Set at the foot of the Alborz mountains, Tehran, once an agricultural enclave characterized by forests and abundant mountain water, developed at the site of a citadel since medieval times. Tehran was first walled during the Safavid era, in the mid-sixteenth century. With the decline of other regional centers, Tehran replaced Shiraz as the capital of the Zand dynasty in the mid-eighteenth century, before being proclaimed the capital of the succeeding Qajar dynasty in 1795. Tehran flourished under Qajar patronage, and the city gained the addition of various gardens and complexes, perhaps the most notable being the Kakh-i Gulistan, or Gulistan Palace.
By the early twentieth century, these walls were subsumed by the continually expanding city, as the population growth reached half a million. From 1870-2/1287-9 AH, Nasir al-Din undertook the city's modernization, extending the city walls, adding decorative towers and twelve new, tiled gates. Inspired by the urban development of Paris under Napoleon III, which al-Din had witnessed personally on a visit abroad in 1873, the new walls were designed with the work of Sebastien Leprestre de Vauban in mind, and the area north of the original city transformed to the likeness of the Boulevard Haussman. New avenues and squares were constructed, among them; Meydan-e Tupkhane (Cannon Square) , Avenue Lalezar (Tulipbed Street), and Ala Od Dwale Under al-Din's direction the city quadrupled in size, and many of the gardens surrounding the city were used for further construction. The Kakh-i Gulistan was rebuilt, and became the centerpiece of the city, with the addition of turreted towers, supervised by Dust 'Ali Khan Nizam al Dawla. Polychrome tiles replaced the painted ornamentation in much of the complex, as did carved stucco and decorative mirror-work. In addition to the Kakh-i Gulistan, summer palaces were constructed in the Shimiranat villages in the city's northern suburbs.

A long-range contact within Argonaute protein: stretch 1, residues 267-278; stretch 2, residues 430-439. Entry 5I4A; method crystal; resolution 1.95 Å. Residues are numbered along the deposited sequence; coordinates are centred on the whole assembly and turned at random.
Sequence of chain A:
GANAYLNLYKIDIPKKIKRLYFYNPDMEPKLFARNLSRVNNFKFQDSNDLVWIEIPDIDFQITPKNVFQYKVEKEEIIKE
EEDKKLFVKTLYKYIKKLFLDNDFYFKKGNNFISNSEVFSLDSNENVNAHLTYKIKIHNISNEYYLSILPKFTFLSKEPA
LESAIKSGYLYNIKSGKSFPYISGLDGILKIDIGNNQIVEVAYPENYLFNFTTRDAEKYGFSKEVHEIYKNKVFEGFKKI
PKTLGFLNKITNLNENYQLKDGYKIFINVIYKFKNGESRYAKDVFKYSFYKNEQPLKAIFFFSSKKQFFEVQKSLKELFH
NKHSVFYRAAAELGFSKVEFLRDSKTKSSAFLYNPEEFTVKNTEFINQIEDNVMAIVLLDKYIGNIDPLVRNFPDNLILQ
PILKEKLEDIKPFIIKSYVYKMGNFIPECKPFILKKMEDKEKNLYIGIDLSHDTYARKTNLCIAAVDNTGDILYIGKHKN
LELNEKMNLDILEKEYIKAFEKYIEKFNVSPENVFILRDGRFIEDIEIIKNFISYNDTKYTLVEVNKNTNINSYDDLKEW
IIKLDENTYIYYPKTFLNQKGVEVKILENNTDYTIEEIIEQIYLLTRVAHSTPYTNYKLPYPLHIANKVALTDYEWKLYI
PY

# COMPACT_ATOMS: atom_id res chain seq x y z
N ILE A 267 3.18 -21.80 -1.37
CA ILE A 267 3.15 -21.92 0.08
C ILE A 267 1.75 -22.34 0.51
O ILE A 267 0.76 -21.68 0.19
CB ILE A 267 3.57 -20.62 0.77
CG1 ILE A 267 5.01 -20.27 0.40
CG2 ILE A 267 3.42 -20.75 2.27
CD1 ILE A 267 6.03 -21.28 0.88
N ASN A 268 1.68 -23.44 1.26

Tehran yet again underwent expansion and modernization efforts in the mid-twentieth century, as the prosperity that accompanied the exploitation of oil from the 1950s accelerated the growth of the city. In 1979, Tehran became a hub for revolutionary activities, aimed at concluding the reign of Shah Mohammad Reza Pahlavi. The city has continued to be a site of development, with over half of Iran's total industry being based in Tehran, and the construction of many research and educational centers.
Dadar, Taraneh. '"English abstract of 'The Identity of a City: the Case of Tehran'". Translated by Taraneh Dadar. In Cities as Built and Lived Environments: Scholarship from Muslim Contexts, 1875 to 2011, by Aptin Khanbaghi, 51. Edinburgh: Edinburgh University Press, 2014.
بهزادفر، مصطفی. هویت شهر: نگاهی به هویت شهر تهران. تهران: نشر شهر، ٢٠٠۷، ٣٢۵ص
Published by the Department of Arts and Cultural Affairs of Tehran’s municipality, this book explores the several elements that express the identity of the city of Tehran.
The work comprises five chapters of which the first four provide the theoretical framework, whilst the fifth consists of a case-study of the identity of Tehran.
The general definitions of identity are provided before the notion of identity in relation to the city is discussed. The book examines the crisis in the city’s identity as its traditional structure underwent changes to accommodate Modernity.
Based on archival material, field observation and interviews, the author has determined three categories to establish the identity of a city. These are natural, man-made and human environments all of which are considered to play a role in the constitution of Tehran’s identity.
The final chapter is organised around the three categories mentioned above. It gives a fairly comprehensive introduction to the geographical location of Tehran, its natural resources and structure as well as man-made elements such as different neighbourhoods, monuments, holy sites, cultural centres. Towards the end, an anthropological study of Tehran is presented taking into consideration race, language, religion and customs.
Written in a plain language, the book is a good reference both for scholars and for people who require general knowledge about the city of Tehran. The final chapter may be slightly incomplete as it does not refer much to the contemporary (post-revolution) developments of the city. But the book is valuable as it generates discussion on city identity in Iran.